Christine Bohnet | alfa
Further information:
http://www.fzd.de

Further reports about: Cellular Flavonoid actin bind function substances

More articles from Life Sciences:

nachricht Closing the carbon loop
08.12.2016 | University of Pittsburgh

nachricht Newly discovered bacteria-binding protein in the intestine
08.12.2016 | University of Gothenburg

All articles from Life Sciences >>>

The most recent press releases about innovation >>>

Die letzten 5 Focus-News des innovations-reports im Überblick:

Im Focus: Significantly more productivity in USP lasers

In recent years, lasers with ultrashort pulses (USP) down to the femtosecond range have become established on an industrial scale. They could advance some applications with the much-lauded “cold ablation” – if that meant they would then achieve more throughput. A new generation of process engineering that will address this issue in particular will be discussed at the “4th UKP Workshop – Ultrafast Laser Technology” in April 2017.

Even back in the 1990s, scientists were comparing materials processing with nanosecond, picosecond and femtosesecond pulses. The result was surprising:...

Im Focus: Shape matters when light meets atom

Mapping the interaction of a single atom with a single photon may inform design of quantum devices

Have you ever wondered how you see the world? Vision is about photons of light, which are packets of energy, interacting with the atoms or molecules in what...

Im Focus: Novel silicon etching technique crafts 3-D gradient refractive index micro-optics

A multi-institutional research collaboration has created a novel approach for fabricating three-dimensional micro-optics through the shape-defined formation of porous silicon (PSi), with broad impacts in integrated optoelectronics, imaging, and photovoltaics.

Working with colleagues at Stanford and The Dow Chemical Company, researchers at the University of Illinois at Urbana-Champaign fabricated 3-D birefringent...

Im Focus: Quantum Particles Form Droplets

In experiments with magnetic atoms conducted at extremely low temperatures, scientists have demonstrated a unique phase of matter: The atoms form a new type of quantum liquid or quantum droplet state. These so called quantum droplets may preserve their form in absence of external confinement because of quantum effects. The joint team of experimental physicists from Innsbruck and theoretical physicists from Hannover report on their findings in the journal Physical Review X.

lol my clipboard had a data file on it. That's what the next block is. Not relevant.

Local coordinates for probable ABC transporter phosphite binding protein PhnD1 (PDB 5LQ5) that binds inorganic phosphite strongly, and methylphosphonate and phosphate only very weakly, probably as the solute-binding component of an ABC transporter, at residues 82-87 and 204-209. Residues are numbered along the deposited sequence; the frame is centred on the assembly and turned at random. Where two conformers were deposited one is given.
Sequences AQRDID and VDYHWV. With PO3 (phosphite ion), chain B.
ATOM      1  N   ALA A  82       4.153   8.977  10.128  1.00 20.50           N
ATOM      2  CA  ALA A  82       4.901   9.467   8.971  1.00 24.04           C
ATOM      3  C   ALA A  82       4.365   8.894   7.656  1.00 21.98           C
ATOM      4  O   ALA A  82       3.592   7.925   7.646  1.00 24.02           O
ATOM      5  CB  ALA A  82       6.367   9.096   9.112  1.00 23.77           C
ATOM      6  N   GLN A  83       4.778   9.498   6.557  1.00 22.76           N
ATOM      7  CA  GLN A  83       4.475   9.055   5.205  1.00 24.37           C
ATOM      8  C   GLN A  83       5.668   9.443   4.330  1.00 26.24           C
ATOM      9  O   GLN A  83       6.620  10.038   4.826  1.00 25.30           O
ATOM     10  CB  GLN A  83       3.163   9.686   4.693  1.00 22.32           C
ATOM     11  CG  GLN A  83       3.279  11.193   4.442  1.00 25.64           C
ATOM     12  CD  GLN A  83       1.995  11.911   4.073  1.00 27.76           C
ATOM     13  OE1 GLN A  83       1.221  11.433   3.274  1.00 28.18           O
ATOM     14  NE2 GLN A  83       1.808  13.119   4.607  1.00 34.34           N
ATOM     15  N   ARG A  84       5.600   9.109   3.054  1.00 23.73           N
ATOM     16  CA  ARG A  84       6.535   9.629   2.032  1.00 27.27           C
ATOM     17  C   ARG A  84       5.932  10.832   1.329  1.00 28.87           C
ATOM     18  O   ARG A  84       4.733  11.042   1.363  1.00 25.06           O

“Our Quantum droplets are in the gas phase but they still drop like a rock,” explains experimental physicist Francesca Ferlaino when talking about the...

Im Focus: MADMAX: Max Planck Institute for Physics takes up axion research

The Max Planck Institute for Physics (MPP) is opening up a new research field. A workshop from November 21 - 22, 2016 will mark the start of activities for an innovative axion experiment. Axions are still only purely hypothetical particles. Their detection could solve two fundamental problems in particle physics: What dark matter consists of and why it has not yet been possible to directly observe a CP violation for the strong interaction.

The “MADMAX” project is the MPP’s commitment to axion research. Axions are so far only a theoretical prediction and are difficult to detect: on the one hand,...

All Focus news of the innovation-report >>>

Anzeige

Anzeige

Event News

ICTM Conference 2017: Production technology for turbomachine manufacturing of the future

16.11.2016 | Event News

Innovation Day Laser Technology – Laser Additive Manufacturing

01.11.2016 | Event News

#IC2S2: When Social Science meets Computer Science - GESIS will host the IC2S2 conference 2017

14.10.2016 | Event News

 
Latest News

Closing the carbon loop

08.12.2016 | Life Sciences

Applicability of dynamic facilitation theory to binary hard disk systems

08.12.2016 | Physics and Astronomy

Scientists track chemical and structural evolution of catalytic nanoparticles in 3-D

08.12.2016 | Materials Sciences

VideoLinks
B2B-VideoLinks
More VideoLinks >>>